But "Herrenvolk" is what most fans would want this video for anyway. Picking up where the third season finale, “Talitha Cumi" (reviewed here!) left off, "Herrenvolk" finally answers some key questions of The X-Files while asking new ones. The fact that Samantha Mulder ended up cloned is finally confirmed as the female alien drones are Samanthas. The viewer learns more about the Alien Bounty Hunter and the connection between it and Jeremiah Smith is more or less confirmed, especially in the episode's final moments. And, yes, this is not a safe episode! If the third season did not exactly end with a bang, the fourth season sure opens with one!

"Herrenvolk" continues the story of Jeremiah Smith, a defector from the secret agenda the U.S. government has in cahoots with the aliens Mulder has had hints of on Earth before now. And it's a good episode. Unfortunately, it is not a great episode. While it is arguably part of the essential mythology of The X-Files, it is not one of the best episodes in that arc. Mulder, Jeremiah Smith and the Alien Bounty Hunter spend the first act largely running around in a dark building. It is visually confusing; it is shot in a way and in lighting so dark that there are long stretches where it is almost impossible to tell what is going on.

As well, "Herrenvolk" is a bit light on character for my tastes. Mulder pays lip service to using Jeremiah to save his mother's life, but when push comes to shove, he and Jeremiah flee to Canada rather than actually saving Mrs. Mulder. The Cigarette-Smoking Man, whose own lung cancer was implied cured by Jeremiah in the prior episode, has only a bit part in "Herrenvolk." This is rather problematic when the episodes are played back to back and the vital character of the first part is only minimally in the second.

Scully's own search, one that leads her and Agent Pendrel to conclude that everyone with a smallpox inoculation is tagged and catalogued, seems to go nowhere and the implication of her discovery is buried. In other words, Scully picks up a vital piece of the mythology mystery, but it means little or nothing in the context of this episode.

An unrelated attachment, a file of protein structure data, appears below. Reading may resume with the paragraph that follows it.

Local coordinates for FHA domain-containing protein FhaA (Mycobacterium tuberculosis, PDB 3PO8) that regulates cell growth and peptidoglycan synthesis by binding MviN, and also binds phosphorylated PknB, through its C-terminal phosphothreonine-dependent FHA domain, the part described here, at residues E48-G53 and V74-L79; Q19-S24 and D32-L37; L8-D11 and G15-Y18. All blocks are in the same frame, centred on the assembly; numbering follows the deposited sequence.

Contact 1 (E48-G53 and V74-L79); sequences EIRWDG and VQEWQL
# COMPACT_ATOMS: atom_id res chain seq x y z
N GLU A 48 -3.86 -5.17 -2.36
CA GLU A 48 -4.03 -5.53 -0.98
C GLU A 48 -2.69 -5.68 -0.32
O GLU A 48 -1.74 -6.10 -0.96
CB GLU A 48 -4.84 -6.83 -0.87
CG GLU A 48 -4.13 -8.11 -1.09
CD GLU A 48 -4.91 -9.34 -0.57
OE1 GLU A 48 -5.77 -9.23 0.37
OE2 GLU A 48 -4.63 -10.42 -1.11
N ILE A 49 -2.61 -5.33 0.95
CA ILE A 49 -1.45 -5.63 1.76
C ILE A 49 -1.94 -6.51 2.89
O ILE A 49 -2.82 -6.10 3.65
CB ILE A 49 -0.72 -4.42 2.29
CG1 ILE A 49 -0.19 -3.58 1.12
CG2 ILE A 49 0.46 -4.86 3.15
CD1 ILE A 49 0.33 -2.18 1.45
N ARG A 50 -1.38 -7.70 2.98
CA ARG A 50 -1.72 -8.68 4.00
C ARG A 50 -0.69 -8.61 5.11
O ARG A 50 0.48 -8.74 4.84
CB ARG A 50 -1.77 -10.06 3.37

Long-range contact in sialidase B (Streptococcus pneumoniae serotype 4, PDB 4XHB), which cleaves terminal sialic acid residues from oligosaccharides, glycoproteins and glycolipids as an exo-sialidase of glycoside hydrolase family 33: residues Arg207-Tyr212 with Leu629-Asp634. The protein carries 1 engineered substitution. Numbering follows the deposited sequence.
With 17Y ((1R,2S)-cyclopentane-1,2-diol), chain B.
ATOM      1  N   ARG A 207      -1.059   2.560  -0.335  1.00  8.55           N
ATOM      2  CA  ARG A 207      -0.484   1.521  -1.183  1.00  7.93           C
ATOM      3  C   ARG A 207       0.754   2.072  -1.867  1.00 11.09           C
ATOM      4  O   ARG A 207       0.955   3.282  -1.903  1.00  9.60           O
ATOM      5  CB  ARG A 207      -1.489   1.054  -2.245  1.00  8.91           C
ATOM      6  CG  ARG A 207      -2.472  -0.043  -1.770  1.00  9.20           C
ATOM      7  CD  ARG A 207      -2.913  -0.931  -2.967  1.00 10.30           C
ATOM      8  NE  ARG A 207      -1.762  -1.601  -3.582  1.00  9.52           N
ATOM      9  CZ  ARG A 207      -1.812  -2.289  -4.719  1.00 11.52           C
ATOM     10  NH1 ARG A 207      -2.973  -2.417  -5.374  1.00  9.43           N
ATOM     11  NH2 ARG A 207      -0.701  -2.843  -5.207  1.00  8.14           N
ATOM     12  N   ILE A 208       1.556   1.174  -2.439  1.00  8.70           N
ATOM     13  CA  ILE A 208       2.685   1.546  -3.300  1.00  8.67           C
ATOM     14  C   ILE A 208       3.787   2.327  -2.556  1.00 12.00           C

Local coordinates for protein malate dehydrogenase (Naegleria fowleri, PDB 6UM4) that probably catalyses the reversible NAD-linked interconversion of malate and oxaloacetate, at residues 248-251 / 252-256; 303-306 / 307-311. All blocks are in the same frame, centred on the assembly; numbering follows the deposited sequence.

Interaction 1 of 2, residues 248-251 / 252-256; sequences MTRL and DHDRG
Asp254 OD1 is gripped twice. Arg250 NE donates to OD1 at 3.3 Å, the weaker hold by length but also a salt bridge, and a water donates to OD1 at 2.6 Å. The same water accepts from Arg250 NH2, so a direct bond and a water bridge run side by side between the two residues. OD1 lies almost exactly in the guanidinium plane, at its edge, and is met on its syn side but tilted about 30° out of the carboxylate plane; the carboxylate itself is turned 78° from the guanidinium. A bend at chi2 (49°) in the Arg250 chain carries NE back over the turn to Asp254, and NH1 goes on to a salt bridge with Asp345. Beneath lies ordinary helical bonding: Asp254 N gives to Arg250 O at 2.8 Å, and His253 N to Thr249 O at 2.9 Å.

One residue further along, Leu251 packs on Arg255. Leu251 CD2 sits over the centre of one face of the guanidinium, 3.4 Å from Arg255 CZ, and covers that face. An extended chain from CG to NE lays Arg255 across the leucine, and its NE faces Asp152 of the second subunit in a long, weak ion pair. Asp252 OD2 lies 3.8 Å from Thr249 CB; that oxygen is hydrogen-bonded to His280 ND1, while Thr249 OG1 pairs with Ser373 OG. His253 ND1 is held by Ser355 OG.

Conversely, Gillian Anderson gives a pretty awesome performance in "Herrenvolk." In the scene where Scully tries desperately to warn Mulder to not give her any information over the phone, the staging of the shot tells seasoned viewers that the Alien Bounty Hunter is behind her. But long before that dawns on the viewer, it is Anderson's performance, the intensity of her eyes and body language that tell the viewer she is being menaced by something off camera. It is a perfect and intriguing performance that works wonderfully for her.

David Duchovny plays Mulder as exhausted and wounded throughout "Herrenvolk," something we've seen him play before a number of times. He does it well, though.

In "Home," there is little acting; it's mostly running, ducking, dodging and shooting. At least they don't put up a pretense of it being more than it is. Sadly, what it is is enough to sink this video enough for me to recommend strongly against anyone buying it. Then again, those who purchase it can choose to watch the episode that follows "Herrenvolk," but I suspect that the vast majority who do will only go that far in the tape once.

[Given that VHS is a rapidly dying medium, a far better investment would be The X-Files - The Complete Fourth Season, reviewed by me here!
As well, those who already love The X-Files will find The X-Files - The Complete Series to be an even better buy, here!
Thanks for reading!]

“Herrenvolk” – 7/10
“Home” – 0/10
VHS - 3/10

For other television episode reviews, please be sure to visit my index page on the subject by clicking here!

© 2011, 2008 W.L. Swarts. May not be reprinted without permission.